High Point Ballet officials have announced auditions for the troupe’s new Jewels competition teams, which will debut during the upcoming 2014-15 competition season.
If the Boys & Girls Clubs of Greater High Point ever needs any ambassadors, the organization need look no farther than the Gomez family.
A local salon has joined a national network of salons providing free services to women and children undergoing chemotherapy.
Greenhill and the U.S. Figure Skating Championships are looking for an original artwork for the official poster of the 2015 U.S. Figure Skating Championships taking place in January.
A city bus driver calls Julius Tate — the High Point man who saved her from an unruly passenger who assaulted her — her guardian angel.
At His Laboring Few Ministries, the ministry had been laboring, because the dollars had been few — but a new partnership with The Shepherd's Inn should help turn things around.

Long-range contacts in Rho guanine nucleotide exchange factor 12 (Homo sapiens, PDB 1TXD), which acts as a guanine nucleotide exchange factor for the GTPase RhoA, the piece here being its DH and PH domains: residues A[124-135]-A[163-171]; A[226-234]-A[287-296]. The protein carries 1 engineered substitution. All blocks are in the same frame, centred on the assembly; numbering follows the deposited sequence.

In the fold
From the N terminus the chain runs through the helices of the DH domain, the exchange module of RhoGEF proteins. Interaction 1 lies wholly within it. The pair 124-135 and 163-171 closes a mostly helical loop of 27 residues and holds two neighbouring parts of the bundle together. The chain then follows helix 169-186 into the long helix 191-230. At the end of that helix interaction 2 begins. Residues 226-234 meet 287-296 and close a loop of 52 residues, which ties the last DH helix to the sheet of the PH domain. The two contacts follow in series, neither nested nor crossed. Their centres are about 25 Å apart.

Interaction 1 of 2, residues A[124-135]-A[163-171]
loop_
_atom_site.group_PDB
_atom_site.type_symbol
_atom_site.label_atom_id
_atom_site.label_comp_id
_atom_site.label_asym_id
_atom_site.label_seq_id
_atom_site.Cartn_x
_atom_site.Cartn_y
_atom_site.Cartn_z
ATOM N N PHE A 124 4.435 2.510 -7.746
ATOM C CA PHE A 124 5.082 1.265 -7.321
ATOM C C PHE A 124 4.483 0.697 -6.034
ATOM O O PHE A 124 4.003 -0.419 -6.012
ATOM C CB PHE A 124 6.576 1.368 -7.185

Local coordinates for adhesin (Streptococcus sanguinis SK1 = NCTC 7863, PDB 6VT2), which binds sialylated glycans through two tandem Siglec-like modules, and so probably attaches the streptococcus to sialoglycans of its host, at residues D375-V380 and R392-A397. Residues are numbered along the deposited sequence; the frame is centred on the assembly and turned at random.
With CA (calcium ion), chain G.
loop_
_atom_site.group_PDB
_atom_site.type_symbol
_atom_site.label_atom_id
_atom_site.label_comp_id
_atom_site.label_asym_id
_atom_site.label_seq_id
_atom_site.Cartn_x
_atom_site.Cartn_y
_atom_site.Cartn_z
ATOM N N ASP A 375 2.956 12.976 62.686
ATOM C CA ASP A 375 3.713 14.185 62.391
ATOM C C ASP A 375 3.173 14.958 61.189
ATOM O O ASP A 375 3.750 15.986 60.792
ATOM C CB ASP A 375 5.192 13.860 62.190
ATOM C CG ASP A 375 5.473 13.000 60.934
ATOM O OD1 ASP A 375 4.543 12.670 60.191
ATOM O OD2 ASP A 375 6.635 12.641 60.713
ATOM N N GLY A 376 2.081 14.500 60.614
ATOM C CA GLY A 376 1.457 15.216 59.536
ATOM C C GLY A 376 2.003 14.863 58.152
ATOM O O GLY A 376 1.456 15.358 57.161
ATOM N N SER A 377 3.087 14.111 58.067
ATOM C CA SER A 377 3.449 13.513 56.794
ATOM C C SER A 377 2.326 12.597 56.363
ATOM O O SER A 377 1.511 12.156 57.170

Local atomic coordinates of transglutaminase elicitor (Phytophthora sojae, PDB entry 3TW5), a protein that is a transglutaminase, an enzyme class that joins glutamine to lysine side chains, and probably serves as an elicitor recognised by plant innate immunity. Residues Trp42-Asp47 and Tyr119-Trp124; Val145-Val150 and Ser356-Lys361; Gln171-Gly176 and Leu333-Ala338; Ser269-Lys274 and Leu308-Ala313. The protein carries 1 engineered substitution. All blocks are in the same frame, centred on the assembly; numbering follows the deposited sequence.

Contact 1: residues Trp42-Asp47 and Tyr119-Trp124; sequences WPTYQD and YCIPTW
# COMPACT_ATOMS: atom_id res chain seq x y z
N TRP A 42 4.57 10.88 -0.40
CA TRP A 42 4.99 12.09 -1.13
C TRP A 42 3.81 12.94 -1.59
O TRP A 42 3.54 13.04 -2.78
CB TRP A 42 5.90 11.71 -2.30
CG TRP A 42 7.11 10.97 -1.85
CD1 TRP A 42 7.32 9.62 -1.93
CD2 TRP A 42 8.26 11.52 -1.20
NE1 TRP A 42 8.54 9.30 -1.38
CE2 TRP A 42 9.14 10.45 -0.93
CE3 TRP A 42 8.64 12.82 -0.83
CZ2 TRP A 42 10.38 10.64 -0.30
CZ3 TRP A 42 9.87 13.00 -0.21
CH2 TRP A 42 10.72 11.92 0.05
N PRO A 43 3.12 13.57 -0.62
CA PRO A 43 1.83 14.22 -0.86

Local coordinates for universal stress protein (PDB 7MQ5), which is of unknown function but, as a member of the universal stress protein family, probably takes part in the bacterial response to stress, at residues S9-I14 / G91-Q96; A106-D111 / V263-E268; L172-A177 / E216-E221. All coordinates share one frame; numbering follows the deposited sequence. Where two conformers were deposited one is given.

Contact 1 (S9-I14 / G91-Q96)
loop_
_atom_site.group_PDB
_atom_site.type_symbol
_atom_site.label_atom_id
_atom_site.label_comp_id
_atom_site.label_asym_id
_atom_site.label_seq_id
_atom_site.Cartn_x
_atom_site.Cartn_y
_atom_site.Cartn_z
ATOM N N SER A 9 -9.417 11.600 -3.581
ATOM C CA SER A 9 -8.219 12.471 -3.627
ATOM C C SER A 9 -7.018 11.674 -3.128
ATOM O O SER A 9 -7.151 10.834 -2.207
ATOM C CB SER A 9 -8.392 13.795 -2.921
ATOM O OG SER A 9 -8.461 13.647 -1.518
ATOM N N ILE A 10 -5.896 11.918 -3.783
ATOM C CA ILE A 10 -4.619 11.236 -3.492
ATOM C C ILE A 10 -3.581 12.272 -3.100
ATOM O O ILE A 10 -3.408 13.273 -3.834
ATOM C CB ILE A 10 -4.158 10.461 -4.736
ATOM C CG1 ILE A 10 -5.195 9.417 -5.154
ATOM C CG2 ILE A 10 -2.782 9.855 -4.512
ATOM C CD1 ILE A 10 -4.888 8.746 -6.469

Few people knew him by his real name, which was Caswell Dallas Mullins. But three weeks ago, when the 76-year-old Mullins died in Madison, his death represented the passing of a 1950s rock ‘n’ roller whose nickname — “Moon” Mullins — was well-known to a generation of High Pointers.
How did Mick Foley, aka “Cactus Jack,” make the transition from pro wrestling villain to the decidedly kinder, gentler persona of Santa Claus? He turned to a panel of experts, including High Point's Cliff Snider.
Clint Bowman saw a void in North Carolina’s folk music genre and decided to fill it.
Yesteryear will come to life this weekend at Mendenhall Plantation, where the Historic Jamestown Society will present its 12th annual Village Fair.
Monique Johnson may be small in stature, but her big heart and big dreams more than make up for it.
If Dr. Virgil Willard didn’t already understand the impact of the annual medical mission trip he’s a part of, he does now.
After a freak accident two months ago, the Bocholis family is ready to reopen its popular Golden B Restaurant in High Point.
The 37th Annual Western Film Fair, a tribute to old westerns and classic TV, begins this week in Winston-Salem.
Rachel Hardy has deep roots in High Point and Trinity, where she grew up, but she left her heart in the small Indian village of Kuilapalayam, where her lifelong passion for people intersected with a group of children she misses greatly.